Tales from the Hood 2 (2018) poster

Tales from the Hood 2 (2018)


USA. 2018.


Directors – (Robo Hell, Good Golly & The Sacrifice) Rusty Cundieff & (The Medium, Date Night) Darin Scott, Screenplay – Rusty Cundieff & Darin Scott, Producers – Rusty Cundieff, Elaine Dysinger, Darin Scott & Jim Steele, Photography – Keith L. Smith, Music – Frederik Wiedmann, Opening and Closing Theme – Christopher Young, Visual Effects Supervisor – Justin Martinez, Special Effects Supervisor – C. Tom Wiseman, Makeup Effects – Robert Kurtzman Make Up Effects, Production Design – Kristina E. Kim. Production Company – Universal 1440 Entertainment/40 Acres and a Mule/Hood Productions.


Robo Hell:- Keith David (Portifoy Simms), Bill Martin Williams (Dumass Beach), Jay Huguely (Fitch Mesapine), Alicia Davis Johnson (Pollyannas Hockenbull). Good Golly:- Alexandra DeBerry (Audrey), Jasmine Akakpo (Zoe), Lou Beatty Jr. (Floyd), Andy Cohen (Philip). The Medium:- Bryan Batt (John Lloyd), Martin Bradford (Brian), Creighton Thomas (Cliff Bettis), Kedrick Brown (Booze), Chad Chambers (Gore), Jennifer Hamilton Collins (Susan), Sandra Gutierrez (Sandra Blake). Date Night:- Alexandria Ponce (Carmen), Cat Limket (Liz), Greg Tarzan Davis (Kahad), Alex Biglane (Ty). The Sacrifice:- Kendrick Cross (Henry Bradley), Christopher Horne (Emmett Till), Jillian Batherson (Emily Bradley), Greta Glenn (Momma Bradley), David Dahlgren (Dr Martin Gwinett), Cotton Yancey (William Cotton), Jason Kirkpatrick (J.W. Milam), Gunnar Anderson (Roy Bryant), Adrian Lockett (Leroy Too Tight Collins), Clyde R. Jones (Preacher Moses Wright)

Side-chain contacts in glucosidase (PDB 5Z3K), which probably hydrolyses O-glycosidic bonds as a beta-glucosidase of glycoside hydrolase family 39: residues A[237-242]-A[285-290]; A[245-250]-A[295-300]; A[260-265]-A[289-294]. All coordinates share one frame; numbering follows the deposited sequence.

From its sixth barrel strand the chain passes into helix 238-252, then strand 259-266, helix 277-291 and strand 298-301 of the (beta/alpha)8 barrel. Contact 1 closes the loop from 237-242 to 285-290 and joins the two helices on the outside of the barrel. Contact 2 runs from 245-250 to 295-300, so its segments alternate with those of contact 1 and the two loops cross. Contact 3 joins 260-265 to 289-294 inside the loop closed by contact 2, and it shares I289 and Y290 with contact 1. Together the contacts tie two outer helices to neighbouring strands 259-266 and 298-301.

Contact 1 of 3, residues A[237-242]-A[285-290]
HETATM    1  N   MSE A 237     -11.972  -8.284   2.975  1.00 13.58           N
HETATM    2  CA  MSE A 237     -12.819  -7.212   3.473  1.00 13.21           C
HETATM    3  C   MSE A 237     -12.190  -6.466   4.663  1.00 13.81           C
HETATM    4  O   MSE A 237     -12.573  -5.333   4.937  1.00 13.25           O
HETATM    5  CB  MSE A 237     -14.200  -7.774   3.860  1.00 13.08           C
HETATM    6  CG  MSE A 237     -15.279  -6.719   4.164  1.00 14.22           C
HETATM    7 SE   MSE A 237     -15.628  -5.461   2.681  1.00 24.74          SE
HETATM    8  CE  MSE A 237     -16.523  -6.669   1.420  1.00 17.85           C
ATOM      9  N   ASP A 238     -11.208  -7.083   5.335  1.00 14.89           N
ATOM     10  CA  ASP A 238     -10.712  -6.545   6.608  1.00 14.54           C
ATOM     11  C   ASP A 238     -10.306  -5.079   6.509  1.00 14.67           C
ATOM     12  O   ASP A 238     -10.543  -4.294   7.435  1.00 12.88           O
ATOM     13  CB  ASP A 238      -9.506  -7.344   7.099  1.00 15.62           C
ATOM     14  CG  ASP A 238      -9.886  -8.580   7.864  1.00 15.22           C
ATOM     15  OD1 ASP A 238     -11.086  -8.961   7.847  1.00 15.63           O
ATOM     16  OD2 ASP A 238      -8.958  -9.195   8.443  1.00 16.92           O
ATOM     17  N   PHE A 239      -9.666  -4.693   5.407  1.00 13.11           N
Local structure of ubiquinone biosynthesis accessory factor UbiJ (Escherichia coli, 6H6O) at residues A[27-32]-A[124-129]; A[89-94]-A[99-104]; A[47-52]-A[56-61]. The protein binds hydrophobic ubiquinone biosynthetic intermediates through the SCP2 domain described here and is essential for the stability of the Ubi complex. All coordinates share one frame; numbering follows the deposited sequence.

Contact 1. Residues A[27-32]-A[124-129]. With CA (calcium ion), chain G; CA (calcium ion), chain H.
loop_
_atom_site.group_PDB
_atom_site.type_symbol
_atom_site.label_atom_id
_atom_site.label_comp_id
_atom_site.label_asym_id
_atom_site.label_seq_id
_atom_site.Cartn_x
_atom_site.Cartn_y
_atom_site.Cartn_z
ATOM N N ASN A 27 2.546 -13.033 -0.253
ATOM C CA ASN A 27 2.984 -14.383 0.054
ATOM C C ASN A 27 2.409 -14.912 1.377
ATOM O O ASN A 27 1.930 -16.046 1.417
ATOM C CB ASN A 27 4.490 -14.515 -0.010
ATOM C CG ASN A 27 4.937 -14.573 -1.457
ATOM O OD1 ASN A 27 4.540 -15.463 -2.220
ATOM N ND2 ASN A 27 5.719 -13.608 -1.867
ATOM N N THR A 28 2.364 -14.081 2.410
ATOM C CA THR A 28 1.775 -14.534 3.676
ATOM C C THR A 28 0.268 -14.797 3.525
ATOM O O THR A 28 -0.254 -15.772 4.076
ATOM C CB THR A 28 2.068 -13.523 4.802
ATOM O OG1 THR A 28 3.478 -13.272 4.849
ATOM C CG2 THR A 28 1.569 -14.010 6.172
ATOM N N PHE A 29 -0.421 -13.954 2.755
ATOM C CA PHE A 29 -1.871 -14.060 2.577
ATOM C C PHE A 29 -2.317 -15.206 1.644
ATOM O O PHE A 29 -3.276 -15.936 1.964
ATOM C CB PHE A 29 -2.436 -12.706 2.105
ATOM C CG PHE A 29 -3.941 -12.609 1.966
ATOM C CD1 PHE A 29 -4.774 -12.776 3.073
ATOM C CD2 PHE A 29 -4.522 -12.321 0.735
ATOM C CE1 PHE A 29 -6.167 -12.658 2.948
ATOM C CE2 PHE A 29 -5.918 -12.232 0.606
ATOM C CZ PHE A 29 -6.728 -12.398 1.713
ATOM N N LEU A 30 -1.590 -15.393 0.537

Portifoy Simms is hired by Dumass Beach, CEO of a private prisons company, who wants him to tell a series of stories to help their new law enforcement robot to learn the concept of right and wrong. Good Golly:- Audrey visits the Museum of Negrosity and becomes set on having one of the gollywog dolls despite the owner informing her of what a racist caricature it is. She decides to break in at night and steal a gollywog from the case but this has unintended consequences. The Medium:- Cliff Bettis is tortured by Brian and his gang members for the whereabouts of his drug money but they end up accidentally killing him. Brian then comes up with the idea of taking celebrity medium John Lloyd hostage. At gunpoint, they force John to contact Cliff’s spirit. Date Night:- Ty and Kahad think they have found hot Tinder dates in Carmen and Liz – only to discover that the girls are vampires. The Sacrifice:- In Louisiana, Henry Bradley stands up to support conservative politician William Cotton. Henry then abruptly finds himself in an alternate timeline where the Civil Rights movement never happened and he, a Black man, is rejected by his white wife and beaten by former colleagues. His parents implore him to see the ghost of Emmett Till calling to him and to recognise the sacrifice that Till made for the advancement of his rights.

The horror anthology Tales from the Hood (1995) has gained a modest cult reputation over the years. Its’ distinction at the time was that it was made by African-American filmmakers and all of its horror stories were set around African-American issues. Twenty-three years later, original director Rusty Cundieff returned with this sequel. Co-directing, producing and writing alongside him is Darin Scott, who also produced and co-wrote the original. Also present again is Spike Lee who acted as Executive Producer and produced the original through his 40 Acres and a Mule production company.